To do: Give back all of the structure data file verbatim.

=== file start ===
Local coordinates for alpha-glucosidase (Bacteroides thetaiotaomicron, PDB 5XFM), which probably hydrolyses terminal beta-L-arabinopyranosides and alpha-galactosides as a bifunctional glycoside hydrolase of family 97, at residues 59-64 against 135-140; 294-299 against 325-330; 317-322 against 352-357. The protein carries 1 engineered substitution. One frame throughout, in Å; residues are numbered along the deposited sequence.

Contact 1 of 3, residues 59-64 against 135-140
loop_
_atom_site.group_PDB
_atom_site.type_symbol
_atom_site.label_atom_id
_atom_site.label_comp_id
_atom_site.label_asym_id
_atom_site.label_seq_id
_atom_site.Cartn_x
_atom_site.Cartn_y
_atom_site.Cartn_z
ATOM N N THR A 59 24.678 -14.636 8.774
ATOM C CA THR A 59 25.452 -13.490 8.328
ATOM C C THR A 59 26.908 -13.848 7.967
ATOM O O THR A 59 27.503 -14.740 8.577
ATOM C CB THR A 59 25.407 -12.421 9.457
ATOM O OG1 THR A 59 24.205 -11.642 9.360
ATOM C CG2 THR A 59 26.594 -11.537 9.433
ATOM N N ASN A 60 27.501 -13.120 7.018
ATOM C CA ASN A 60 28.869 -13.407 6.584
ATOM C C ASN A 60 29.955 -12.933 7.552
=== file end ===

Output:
Local coordinates for alpha-glucosidase (Bacteroides thetaiotaomicron, PDB 5XFM), which probably hydrolyses terminal beta-L-arabinopyranosides and alpha-galactosides as a bifunctional glycoside hydrolase of family 97, at residues 59-64 against 135-140; 294-299 against 325-330; 317-322 against 352-357. The protein carries 1 engineered substitution. One frame throughout, in Å; residues are numbered along the deposited sequence.

Contact 1 of 3, residues 59-64 against 135-140
loop_
_atom_site.group_PDB
_atom_site.type_symbol
_atom_site.label_atom_id
_atom_site.label_comp_id
_atom_site.label_asym_id
_atom_site.label_seq_id
_atom_site.Cartn_x
_atom_site.Cartn_y
_atom_site.Cartn_z
ATOM N N THR A 59 24.678 -14.636 8.774
ATOM C CA THR A 59 25.452 -13.490 8.328
ATOM C C THR A 59 26.908 -13.848 7.967
ATOM O O THR A 59 27.503 -14.740 8.577
ATOM C CB THR A 59 25.407 -12.421 9.457
ATOM O OG1 THR A 59 24.205 -11.642 9.360
ATOM C CG2 THR A 59 26.594 -11.537 9.433
ATOM N N ASN A 60 27.501 -13.120 7.018
ATOM C CA ASN A 60 28.869 -13.407 6.584
ATOM C C ASN A 60 29.955 -12.933 7.552